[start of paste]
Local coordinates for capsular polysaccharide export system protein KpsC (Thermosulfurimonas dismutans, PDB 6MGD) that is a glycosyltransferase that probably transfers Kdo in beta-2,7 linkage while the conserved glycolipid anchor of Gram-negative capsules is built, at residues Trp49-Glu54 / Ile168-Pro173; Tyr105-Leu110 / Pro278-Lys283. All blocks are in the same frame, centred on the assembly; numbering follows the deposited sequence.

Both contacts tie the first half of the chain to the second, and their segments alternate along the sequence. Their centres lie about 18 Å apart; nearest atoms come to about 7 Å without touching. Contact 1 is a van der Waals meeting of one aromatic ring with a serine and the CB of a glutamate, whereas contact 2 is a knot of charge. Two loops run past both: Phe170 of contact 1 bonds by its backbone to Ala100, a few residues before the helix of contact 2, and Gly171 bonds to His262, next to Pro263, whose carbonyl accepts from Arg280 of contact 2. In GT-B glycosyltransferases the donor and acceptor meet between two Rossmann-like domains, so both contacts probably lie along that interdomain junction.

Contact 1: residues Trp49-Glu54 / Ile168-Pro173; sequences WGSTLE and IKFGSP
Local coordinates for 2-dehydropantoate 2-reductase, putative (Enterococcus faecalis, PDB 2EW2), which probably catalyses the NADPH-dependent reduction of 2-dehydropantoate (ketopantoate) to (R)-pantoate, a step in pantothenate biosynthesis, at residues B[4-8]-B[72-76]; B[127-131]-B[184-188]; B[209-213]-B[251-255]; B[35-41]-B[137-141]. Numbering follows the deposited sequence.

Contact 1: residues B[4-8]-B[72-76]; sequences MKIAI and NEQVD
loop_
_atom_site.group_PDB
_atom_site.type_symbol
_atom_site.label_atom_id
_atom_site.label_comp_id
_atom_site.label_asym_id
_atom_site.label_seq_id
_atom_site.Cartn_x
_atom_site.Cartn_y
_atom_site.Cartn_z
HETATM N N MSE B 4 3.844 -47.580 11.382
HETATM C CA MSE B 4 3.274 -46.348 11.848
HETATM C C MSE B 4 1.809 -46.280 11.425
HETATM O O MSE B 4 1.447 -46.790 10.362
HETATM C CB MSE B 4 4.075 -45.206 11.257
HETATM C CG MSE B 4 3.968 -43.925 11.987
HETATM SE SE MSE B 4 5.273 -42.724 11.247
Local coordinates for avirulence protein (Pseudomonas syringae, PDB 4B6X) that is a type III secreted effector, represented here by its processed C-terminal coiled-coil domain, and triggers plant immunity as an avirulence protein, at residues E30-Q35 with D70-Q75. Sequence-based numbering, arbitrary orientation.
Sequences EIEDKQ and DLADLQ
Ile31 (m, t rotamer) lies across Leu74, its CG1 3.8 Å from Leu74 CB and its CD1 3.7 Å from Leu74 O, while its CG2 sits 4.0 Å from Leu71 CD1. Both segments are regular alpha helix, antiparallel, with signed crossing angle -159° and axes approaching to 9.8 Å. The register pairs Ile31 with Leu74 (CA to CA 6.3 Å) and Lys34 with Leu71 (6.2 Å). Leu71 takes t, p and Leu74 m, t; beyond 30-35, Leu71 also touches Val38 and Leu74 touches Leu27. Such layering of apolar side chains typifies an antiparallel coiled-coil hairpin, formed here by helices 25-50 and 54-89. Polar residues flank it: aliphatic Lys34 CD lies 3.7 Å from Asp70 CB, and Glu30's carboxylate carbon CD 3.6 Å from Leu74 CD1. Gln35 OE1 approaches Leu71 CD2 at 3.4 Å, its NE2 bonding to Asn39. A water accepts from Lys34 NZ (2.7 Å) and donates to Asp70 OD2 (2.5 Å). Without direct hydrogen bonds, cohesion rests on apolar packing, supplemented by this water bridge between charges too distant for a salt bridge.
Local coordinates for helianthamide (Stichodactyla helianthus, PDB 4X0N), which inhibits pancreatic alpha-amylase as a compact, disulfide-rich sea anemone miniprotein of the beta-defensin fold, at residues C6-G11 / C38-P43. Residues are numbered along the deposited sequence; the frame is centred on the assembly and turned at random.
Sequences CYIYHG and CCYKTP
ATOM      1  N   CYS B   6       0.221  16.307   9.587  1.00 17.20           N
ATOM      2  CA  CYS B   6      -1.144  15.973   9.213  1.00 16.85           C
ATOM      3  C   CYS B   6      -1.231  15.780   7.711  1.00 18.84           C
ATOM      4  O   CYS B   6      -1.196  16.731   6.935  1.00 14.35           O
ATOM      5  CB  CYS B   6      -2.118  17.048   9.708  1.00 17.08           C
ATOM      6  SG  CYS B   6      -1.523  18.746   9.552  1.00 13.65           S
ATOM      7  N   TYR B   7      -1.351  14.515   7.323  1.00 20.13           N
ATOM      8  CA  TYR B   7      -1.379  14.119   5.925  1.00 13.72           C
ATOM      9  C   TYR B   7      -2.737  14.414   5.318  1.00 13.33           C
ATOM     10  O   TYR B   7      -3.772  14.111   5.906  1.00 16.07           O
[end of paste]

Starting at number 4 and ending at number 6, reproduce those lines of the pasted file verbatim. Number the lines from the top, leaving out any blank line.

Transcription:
Local coordinates for 2-dehydropantoate 2-reductase, putative (Enterococcus faecalis, PDB 2EW2), which probably catalyses the NADPH-dependent reduction of 2-dehydropantoate (ketopantoate) to (R)-pantoate, a step in pantothenate biosynthesis, at residues B[4-8]-B[72-76]; B[127-131]-B[184-188]; B[209-213]-B[251-255]; B[35-41]-B[137-141]. Numbering follows the deposited sequence.

Contact 1: residues B[4-8]-B[72-76]; sequences MKIAI and NEQVD
loop_